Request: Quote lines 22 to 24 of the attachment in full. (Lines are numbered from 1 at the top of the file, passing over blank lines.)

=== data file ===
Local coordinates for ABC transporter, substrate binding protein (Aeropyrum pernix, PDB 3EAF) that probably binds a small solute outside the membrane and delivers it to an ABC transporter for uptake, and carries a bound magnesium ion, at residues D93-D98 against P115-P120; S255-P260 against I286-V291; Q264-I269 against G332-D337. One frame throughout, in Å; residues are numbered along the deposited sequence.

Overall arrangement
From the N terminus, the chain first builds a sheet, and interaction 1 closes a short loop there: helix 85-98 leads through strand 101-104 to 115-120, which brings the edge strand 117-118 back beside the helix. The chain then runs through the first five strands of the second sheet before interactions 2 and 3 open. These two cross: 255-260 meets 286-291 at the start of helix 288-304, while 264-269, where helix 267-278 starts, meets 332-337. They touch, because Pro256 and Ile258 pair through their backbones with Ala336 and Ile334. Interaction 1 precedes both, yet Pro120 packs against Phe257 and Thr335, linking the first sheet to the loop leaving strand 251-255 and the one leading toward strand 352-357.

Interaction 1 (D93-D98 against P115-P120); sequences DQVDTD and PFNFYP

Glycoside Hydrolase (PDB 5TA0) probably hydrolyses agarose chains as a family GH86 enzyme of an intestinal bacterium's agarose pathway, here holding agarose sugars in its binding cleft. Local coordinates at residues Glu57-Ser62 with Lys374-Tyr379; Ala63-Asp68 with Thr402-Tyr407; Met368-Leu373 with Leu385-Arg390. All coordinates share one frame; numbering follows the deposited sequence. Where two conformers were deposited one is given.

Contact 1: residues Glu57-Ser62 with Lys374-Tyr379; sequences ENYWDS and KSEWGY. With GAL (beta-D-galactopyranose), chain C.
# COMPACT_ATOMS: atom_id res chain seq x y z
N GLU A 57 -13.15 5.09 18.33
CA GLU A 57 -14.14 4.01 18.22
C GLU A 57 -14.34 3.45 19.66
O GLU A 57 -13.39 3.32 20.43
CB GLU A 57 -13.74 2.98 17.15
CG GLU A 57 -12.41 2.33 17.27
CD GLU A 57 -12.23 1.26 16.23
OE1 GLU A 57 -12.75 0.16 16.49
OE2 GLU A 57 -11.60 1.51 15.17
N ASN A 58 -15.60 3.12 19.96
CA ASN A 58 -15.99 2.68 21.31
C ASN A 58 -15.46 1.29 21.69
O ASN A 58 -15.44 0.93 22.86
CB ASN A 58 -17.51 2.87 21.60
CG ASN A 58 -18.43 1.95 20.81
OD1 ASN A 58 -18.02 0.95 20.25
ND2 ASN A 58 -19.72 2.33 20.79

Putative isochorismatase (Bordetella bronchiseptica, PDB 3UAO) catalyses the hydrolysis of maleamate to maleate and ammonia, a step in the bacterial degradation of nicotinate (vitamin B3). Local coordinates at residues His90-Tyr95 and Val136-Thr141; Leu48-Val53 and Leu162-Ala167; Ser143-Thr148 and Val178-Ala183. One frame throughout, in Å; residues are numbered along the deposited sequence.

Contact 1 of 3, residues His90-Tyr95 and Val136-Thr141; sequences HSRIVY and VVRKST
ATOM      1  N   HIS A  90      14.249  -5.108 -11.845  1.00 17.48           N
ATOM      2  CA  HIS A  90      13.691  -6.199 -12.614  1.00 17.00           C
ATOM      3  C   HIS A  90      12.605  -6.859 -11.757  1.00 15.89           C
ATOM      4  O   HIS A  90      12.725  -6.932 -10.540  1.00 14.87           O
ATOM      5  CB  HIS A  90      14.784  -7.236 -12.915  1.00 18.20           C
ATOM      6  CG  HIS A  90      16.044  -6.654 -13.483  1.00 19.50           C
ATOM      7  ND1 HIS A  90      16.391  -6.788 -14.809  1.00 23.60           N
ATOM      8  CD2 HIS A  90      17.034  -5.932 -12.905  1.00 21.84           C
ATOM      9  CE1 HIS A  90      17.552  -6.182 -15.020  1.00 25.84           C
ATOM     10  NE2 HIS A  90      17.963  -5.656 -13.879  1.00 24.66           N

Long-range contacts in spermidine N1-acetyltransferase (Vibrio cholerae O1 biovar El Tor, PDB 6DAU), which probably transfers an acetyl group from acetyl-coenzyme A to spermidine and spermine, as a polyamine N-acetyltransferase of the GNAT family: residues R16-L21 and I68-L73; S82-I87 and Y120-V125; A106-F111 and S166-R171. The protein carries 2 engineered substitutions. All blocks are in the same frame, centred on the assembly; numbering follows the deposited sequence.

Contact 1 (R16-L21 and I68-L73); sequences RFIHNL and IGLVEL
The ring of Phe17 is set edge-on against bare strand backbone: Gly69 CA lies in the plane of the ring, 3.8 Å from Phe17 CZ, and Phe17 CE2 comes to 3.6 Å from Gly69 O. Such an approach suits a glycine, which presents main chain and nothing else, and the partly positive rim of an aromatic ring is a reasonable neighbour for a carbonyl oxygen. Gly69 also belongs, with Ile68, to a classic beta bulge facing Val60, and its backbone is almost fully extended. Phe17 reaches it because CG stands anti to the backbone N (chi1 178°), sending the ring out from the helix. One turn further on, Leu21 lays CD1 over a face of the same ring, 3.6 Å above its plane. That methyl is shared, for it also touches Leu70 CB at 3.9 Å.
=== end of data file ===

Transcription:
CG ASN A 58 -18.43 1.95 20.81
OD1 ASN A 58 -18.02 0.95 20.25
ND2 ASN A 58 -19.72 2.33 20.79